According to one study, about 3.8 million diabetes diagnosis and monitoring tests were overlooked or delayed during the six-month blockade in the United Kingdom.
It happened because the GP was forced to postpone the appointment and the patient was afraid that a visit to the healthcare center could expose them to the virus.
Estimates from data from six test centers across the UK, which cover about 6% of the total population, are that 2.4 million diabetes diagnostic tests were missed or delayed between the end of March and the end of September last year. Is shown. -Missed diagnosis of diabetes and 68,500 people with diabetes.
An additional 1.4 million monitoring tests in diabetics were also missed nationwide, according to a new study presented at the European Diabetes Foundation’s (EASD) annual meeting. This includes more than 500,000 people, including patients with high blood sugar levels.
The overlooked cases were true for both type 1 and type 2 diabetes.
Missing or delaying these tests can lead to immediate and long-term complications such as hyperglycemia-hyperglycemia-heart disease, kidney disease, blindness, and nerve damage, in addition to life-threatening conditions such as heart attack and stroke. Increases sex. ..
It is important for diabetics to keep their blood sugar (sugar) as close to normal as possible. However, the pandemic has caused unprecedented disruption to many routine medical services, including monitoring blood tests, which are key to diagnosing and managing diabetes.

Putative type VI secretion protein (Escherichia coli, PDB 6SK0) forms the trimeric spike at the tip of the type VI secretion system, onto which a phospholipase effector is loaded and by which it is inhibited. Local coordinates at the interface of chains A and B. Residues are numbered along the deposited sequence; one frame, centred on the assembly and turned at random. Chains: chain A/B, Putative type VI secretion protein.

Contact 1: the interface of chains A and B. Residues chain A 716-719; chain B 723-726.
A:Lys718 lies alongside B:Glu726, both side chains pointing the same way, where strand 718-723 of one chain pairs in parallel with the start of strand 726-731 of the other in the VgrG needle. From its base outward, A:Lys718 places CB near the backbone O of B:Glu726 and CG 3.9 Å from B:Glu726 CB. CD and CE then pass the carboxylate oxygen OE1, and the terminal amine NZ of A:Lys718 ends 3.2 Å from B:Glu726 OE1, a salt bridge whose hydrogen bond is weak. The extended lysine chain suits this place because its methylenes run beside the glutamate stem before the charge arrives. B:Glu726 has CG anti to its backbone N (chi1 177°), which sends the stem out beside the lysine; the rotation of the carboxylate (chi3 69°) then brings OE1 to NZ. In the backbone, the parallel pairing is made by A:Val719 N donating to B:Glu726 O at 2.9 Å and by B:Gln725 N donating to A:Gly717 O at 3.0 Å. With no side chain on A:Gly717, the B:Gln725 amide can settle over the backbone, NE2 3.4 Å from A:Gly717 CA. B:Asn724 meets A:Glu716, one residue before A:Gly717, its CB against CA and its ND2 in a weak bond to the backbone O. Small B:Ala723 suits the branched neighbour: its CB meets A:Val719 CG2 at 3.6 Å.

“One-third of Covid’s deaths in the UK are diabetic, and more people are at risk of being the worst affected by the virus because diabetes cannot be effectively managed or diagnosed. There is a possibility. ” David Holland, Principal Researcher, Healthcare Data Consultant The Benchmarking Partnership.
“Uncontrolled diabetes causes havoc in the body. Without focusing on the broader impact on diabetics and other groups with chronic illnesses, Covid-19’s poor outcomes and long-term health problems The risk can be increased, “he said.
“Even now, in September 2021, test volumes have just begun to reach the levels we normally expect. Impacts can last far beyond the crisis, producing long-term health impacts. , Which could impose new demands on the already overloaded NHS, “Holland added.
In this study, researchers used test data collected regularly for glycated hemoglobin (HbA1c), a measure of blood glucose levels over the last three months, to diagnose and manage diabetes. We investigated the effect of pandemic on.
They analyzed data from six UK test centers supporting 3.7 million people (6% of the UK population) between October 2017 and September 2020. This includes 3.6 million HbA1c tests on 1.7 million people.